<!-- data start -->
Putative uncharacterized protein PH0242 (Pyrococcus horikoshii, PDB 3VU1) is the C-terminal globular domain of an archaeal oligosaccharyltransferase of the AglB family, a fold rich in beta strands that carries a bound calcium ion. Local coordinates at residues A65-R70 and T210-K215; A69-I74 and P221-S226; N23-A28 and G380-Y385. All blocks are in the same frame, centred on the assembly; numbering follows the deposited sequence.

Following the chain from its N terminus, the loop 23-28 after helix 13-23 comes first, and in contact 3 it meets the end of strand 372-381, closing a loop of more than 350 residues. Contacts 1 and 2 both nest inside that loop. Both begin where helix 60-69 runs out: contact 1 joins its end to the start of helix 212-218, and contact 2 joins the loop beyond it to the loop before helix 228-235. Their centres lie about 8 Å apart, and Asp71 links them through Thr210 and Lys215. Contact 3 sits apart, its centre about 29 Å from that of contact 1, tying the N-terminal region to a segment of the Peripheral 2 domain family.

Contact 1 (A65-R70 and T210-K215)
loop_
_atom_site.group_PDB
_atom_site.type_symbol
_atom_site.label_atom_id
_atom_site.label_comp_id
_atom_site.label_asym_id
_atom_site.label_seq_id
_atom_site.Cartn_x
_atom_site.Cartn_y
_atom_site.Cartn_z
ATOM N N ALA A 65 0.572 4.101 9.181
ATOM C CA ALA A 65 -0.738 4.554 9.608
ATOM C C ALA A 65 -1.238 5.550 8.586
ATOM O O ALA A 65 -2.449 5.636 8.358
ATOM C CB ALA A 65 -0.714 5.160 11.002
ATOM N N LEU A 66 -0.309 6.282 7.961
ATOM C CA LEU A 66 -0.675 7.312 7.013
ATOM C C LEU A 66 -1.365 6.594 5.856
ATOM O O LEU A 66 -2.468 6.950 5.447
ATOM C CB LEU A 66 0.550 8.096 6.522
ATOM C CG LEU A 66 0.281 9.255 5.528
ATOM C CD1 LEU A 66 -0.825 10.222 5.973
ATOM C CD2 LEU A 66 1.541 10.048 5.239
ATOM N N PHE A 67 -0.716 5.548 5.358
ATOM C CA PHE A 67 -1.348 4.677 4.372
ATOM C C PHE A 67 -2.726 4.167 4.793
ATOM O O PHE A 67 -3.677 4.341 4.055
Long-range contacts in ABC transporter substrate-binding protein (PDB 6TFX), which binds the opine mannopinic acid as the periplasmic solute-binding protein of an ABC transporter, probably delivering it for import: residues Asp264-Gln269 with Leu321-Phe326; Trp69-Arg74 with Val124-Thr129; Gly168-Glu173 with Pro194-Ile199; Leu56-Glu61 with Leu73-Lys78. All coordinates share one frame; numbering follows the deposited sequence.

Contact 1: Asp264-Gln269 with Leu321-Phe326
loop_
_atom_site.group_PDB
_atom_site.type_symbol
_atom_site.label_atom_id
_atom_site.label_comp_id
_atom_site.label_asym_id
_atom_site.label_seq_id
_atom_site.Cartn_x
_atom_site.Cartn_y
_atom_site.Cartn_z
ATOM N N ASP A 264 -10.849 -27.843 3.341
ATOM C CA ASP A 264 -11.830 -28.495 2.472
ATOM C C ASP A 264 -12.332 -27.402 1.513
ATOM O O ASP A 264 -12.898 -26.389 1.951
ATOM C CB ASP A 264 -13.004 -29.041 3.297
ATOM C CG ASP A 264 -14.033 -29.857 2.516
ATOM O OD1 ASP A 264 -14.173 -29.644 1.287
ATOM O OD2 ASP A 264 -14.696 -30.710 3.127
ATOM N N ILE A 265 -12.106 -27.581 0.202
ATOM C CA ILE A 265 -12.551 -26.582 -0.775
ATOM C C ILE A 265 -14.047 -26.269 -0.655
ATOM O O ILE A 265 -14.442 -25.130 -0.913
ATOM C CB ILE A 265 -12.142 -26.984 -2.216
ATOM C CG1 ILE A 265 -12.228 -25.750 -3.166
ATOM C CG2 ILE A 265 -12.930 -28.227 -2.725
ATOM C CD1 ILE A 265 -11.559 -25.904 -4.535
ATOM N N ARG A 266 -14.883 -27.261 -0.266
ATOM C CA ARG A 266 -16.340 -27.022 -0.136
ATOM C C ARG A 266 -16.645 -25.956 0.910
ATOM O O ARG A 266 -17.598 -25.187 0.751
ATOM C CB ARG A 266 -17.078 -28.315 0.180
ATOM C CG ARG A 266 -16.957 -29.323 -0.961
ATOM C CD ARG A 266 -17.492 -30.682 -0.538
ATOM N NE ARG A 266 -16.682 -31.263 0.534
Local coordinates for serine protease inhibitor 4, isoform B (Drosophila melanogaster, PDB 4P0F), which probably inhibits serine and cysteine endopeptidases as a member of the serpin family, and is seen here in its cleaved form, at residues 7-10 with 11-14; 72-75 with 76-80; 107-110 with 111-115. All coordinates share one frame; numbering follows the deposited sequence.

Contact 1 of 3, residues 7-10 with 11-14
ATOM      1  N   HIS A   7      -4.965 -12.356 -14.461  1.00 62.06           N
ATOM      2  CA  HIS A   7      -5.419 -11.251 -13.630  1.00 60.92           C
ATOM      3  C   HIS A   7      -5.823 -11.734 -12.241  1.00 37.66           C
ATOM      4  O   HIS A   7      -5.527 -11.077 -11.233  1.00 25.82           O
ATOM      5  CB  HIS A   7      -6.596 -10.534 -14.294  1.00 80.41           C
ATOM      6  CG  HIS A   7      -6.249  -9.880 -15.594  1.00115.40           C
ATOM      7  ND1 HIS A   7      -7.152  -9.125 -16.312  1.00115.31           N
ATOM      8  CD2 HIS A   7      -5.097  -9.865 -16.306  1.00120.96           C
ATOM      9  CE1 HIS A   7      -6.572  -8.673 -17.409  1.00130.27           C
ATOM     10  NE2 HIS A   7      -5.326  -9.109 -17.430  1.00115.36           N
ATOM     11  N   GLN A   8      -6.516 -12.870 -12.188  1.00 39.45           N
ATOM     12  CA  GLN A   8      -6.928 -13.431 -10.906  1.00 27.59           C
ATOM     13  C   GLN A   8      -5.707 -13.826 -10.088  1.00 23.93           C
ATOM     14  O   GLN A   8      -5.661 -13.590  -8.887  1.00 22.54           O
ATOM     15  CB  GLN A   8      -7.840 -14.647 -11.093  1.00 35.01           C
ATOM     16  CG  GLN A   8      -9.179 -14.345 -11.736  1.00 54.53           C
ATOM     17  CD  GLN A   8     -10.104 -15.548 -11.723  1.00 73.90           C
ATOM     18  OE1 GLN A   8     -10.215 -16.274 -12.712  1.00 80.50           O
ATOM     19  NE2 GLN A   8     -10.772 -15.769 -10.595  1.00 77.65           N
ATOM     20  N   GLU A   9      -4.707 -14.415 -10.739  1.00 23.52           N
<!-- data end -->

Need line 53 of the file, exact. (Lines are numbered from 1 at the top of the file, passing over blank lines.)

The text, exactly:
ATOM C C ILE A 265 -14.047 -26.269 -0.655